“From our Narrative Analytics, we can get a sense of fans’ underlying interests, opinions, and beliefs,” says Doug Randall, CEO of Monitor 360. “Are they talking about domestic violence and concussions, or passing yards and fantasy points? This is really the next generation of social media analysis. Our methods allow us to understand the narratives underlying the conversations of fans as distinct from the general public, and we can see that fans’ interest in the sport has not declined. All the negative narratives are not reducing the amount of conversation about football as a sport; rather, the critical commentary is simply replacing the conversations about football-related health concerns.”

Television ratings from the season also suggest that the sport’s popularity has not been affected by the public criticism: during the first several weeks of the season, CBS, NBC and ESPN all saw their NFL broadcast ratings increase according to Nielsen data. In other words, while some fans might say they disapprove of the NFL, they are consuming the product in record numbers.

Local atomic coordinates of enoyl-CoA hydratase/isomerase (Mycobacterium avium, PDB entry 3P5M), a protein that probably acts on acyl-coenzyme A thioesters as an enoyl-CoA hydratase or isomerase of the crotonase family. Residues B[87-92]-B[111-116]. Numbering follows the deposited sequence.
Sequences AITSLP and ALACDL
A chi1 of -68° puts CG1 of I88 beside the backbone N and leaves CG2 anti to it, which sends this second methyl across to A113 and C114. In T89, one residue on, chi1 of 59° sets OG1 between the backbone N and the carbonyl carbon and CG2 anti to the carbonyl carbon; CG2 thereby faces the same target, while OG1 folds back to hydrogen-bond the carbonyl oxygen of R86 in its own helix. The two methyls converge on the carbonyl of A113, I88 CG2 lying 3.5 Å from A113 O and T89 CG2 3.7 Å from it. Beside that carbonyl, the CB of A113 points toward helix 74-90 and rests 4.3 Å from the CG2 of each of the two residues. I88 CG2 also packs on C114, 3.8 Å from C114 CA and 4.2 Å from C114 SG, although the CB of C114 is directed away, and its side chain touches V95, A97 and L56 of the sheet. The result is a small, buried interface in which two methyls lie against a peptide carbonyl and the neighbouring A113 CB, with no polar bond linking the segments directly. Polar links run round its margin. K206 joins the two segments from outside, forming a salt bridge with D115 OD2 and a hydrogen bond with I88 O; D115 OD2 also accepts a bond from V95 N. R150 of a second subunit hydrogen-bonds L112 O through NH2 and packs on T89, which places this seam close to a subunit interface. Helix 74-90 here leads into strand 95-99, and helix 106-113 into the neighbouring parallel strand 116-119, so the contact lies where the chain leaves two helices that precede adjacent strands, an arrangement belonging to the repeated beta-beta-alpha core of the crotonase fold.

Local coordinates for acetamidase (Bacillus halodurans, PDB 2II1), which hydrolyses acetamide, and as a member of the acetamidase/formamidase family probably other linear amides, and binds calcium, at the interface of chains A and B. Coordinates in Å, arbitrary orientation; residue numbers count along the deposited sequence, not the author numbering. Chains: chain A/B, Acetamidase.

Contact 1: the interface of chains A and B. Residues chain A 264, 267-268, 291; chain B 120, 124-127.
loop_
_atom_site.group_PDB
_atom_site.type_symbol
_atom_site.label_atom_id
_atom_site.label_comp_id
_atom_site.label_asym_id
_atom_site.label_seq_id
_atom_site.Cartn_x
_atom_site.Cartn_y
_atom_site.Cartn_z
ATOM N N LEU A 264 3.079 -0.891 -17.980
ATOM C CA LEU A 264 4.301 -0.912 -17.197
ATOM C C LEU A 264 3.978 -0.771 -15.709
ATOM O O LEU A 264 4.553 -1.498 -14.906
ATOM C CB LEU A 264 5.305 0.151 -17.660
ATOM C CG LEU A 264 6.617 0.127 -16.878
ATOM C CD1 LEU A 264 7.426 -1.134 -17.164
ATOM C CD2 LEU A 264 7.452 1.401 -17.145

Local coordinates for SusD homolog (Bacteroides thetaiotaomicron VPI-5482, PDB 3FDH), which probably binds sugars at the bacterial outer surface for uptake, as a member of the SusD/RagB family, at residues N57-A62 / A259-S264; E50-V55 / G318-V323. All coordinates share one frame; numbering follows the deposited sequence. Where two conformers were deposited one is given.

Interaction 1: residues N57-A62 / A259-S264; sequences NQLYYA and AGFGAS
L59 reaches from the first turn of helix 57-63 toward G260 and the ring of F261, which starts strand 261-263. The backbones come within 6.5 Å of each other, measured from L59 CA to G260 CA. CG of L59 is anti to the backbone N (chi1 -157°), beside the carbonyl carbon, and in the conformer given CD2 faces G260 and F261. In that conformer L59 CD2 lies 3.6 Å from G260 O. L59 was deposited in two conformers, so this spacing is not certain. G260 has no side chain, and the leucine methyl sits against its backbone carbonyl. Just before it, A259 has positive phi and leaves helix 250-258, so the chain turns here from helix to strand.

Deeper analysis by Monitor 360 suggests that the online criticism of the NFL tends to follow two main storylines. The first, which the researchers describe as the “Disgracing the Game” narrative, is characterized by the following sentiments: the NFL is tarnishing a great game; the league punishes people more for drug use than for domestic violence, promotes a racial slur as a team name, and remains in denial about health risks to players; and the league is corrupt and must change. The second story, described as the “Broken Game” narrative, holds that football itself is the problem, creating a culture of violence: in addition to penalizing domestic abuse with only slightly more punishment than is handed down for an inappropriate end-zone celebration, the violent sport condemns a third of professional players to life-changing brain damage. Football is a dangerous sport – and fans should look away.